My introduction to The Beatles came in 1963, in a Life Magazine article. The blurb related the frenzy surrounding this long-haired group from Liverpool, England, showing pictures of screaming girls and a small picture of The Beatles. Nothing big, just a typical small Life article somewhere in the second half of the magazine. Little did the editors realize, soon they would be dedicating whole issues to this “flash-in-the-pan” rock band from overseas.

As 1963 rolled into 1964, mentions of The Beatles became more frequent in Life. When the group appeared on “The Ed Sullivan Show” on February 9 that was NOT their first time seen on American TV…it was the fifth.

The first time was on NBC’s “Huntley-Brinkley Report” on November 18, 1963, showing a clip of The Beatles in concert. The second time was on November 22 when footage was shown on the CBS Morning News with Mike Wallace. The third time was on the CBS Evening News when Walter Cronkite presented the same clip. The fourth time was January 3, 1964 on the late-night “Jack Paar Show”; Jack showed a clip of The Beatles singing “She Loves You”, taken from a BBC broadcast. Finally, The Beatles most popular American TV appearance was their fifth one, when they appeared live on “The Ed Sullivan Show” on February 9. They appeared on Ed’s show for the following two Sunday nights.

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From there, The Beatles steamrolled thru Michigan (and elsewhere) for the rest of the 60s. In school, that’s all the kids could talk about. The girls were making smoochy notes with the names of the band members and song titles. The boys were mostly making fun of the whole thing, claiming the Beatles were ‘taking away’ the girlfriends of schoolmates. Juvenile, yes, but that’s the way it was.

How did the Michigan town of Owosso help boost the Beatles' popularity throughout the entire United States? Find out here.

Back then, Ringo was the Beatle everyone knew. We couldn’t yet tell the difference between John, Paul, or George…but Ringo was a standout: short, funny-looking, big nose, weird name, and was the drummer. Although rock historians have not been kind to Ringo over the last number of decades, it was he who gave the Beatles the biggest push to American fame, simply because of who he was – the odd name and the funny looks.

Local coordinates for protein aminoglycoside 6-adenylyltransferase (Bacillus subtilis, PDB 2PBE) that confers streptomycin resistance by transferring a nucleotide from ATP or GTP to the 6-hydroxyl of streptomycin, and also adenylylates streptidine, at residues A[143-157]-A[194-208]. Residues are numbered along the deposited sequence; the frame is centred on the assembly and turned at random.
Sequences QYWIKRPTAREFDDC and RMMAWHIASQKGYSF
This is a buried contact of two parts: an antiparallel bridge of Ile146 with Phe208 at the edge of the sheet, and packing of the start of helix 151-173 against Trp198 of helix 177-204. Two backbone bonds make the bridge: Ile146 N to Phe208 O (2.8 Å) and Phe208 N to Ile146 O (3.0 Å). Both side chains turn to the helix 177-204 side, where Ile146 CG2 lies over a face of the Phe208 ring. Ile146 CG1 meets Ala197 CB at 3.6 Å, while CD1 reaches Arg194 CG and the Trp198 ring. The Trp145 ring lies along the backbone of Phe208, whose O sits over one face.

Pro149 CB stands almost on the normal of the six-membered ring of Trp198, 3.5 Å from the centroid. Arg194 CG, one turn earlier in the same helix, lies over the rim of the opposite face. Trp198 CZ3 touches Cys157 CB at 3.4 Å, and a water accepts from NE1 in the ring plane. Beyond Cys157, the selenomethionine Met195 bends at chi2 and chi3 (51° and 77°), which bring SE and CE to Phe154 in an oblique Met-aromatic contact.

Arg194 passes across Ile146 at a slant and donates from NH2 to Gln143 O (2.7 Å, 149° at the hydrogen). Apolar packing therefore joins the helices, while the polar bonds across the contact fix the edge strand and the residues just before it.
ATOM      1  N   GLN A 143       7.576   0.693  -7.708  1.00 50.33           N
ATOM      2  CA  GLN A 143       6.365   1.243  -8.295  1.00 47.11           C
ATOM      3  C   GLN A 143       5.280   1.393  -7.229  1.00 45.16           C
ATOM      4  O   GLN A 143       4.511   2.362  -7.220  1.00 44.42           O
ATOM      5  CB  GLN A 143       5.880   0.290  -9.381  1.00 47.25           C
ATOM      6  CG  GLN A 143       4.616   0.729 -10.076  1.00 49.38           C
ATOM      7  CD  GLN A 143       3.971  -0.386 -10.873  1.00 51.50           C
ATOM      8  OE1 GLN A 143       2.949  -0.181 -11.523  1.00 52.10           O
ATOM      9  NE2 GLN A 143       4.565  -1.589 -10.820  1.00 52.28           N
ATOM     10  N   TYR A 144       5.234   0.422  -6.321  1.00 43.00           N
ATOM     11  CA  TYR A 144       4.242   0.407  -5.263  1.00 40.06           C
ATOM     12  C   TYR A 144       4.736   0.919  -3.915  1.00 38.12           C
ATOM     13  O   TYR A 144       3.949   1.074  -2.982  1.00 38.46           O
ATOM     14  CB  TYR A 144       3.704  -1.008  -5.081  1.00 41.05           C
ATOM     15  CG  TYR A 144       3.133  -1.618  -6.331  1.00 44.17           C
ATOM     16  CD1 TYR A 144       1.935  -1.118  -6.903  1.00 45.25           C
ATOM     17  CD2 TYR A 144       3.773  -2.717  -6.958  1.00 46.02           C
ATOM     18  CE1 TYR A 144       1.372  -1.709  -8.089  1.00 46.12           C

Here in Michigan, local bands popped up with empty hopes of becoming the next ‘Beatles’. I was in such a band, playing bass guitar (I would’ve loved a Hofner like Paul’s). We soon found out it was not that easy to learn a Beatle song and play it live correctly. We attempted a few songs like “If I Needed Someone” but soon realized we couldn’t do ‘em justice, so we stuck to the easier songs from other American bands, like “Gloria”, “Dirty Water”, “Wipe Out”…..the whole garage band gamut.

When The Beatles started dressing in flashy bizarre clothes, so did we. Psychedelic stuff, far east duds, sequins, fringe, Indian tunics, Nehru jackets…..then they started dressing normal again, so we did too.

Then the whole “Paul Is Dead” thing began here in Michigan on Russ Gibb’s show on WKNR when a listener brought it to Gibb’s attention that ‘clues’ were being given on Beatle lp covers, in song lyrics, and backward masking.

In conclusion, The Beatles probably didn’t even give Michigan a second thought, even though they appeared in Detroit a few times from 1964-1966. However, John Lennon did when he came to Ann Arbor for the “Free John Sinclair” rally & concert in December 1971.

In the gallery below are some images of Beatle memorabilia that were in the collections of Michiganders for decades…

Beatles Michigan Memorabilia


Memories of the Fox Theatre, Detroit

The House Where "96 Tears" Was Recorded

Vintage Grande Ballroom Posters

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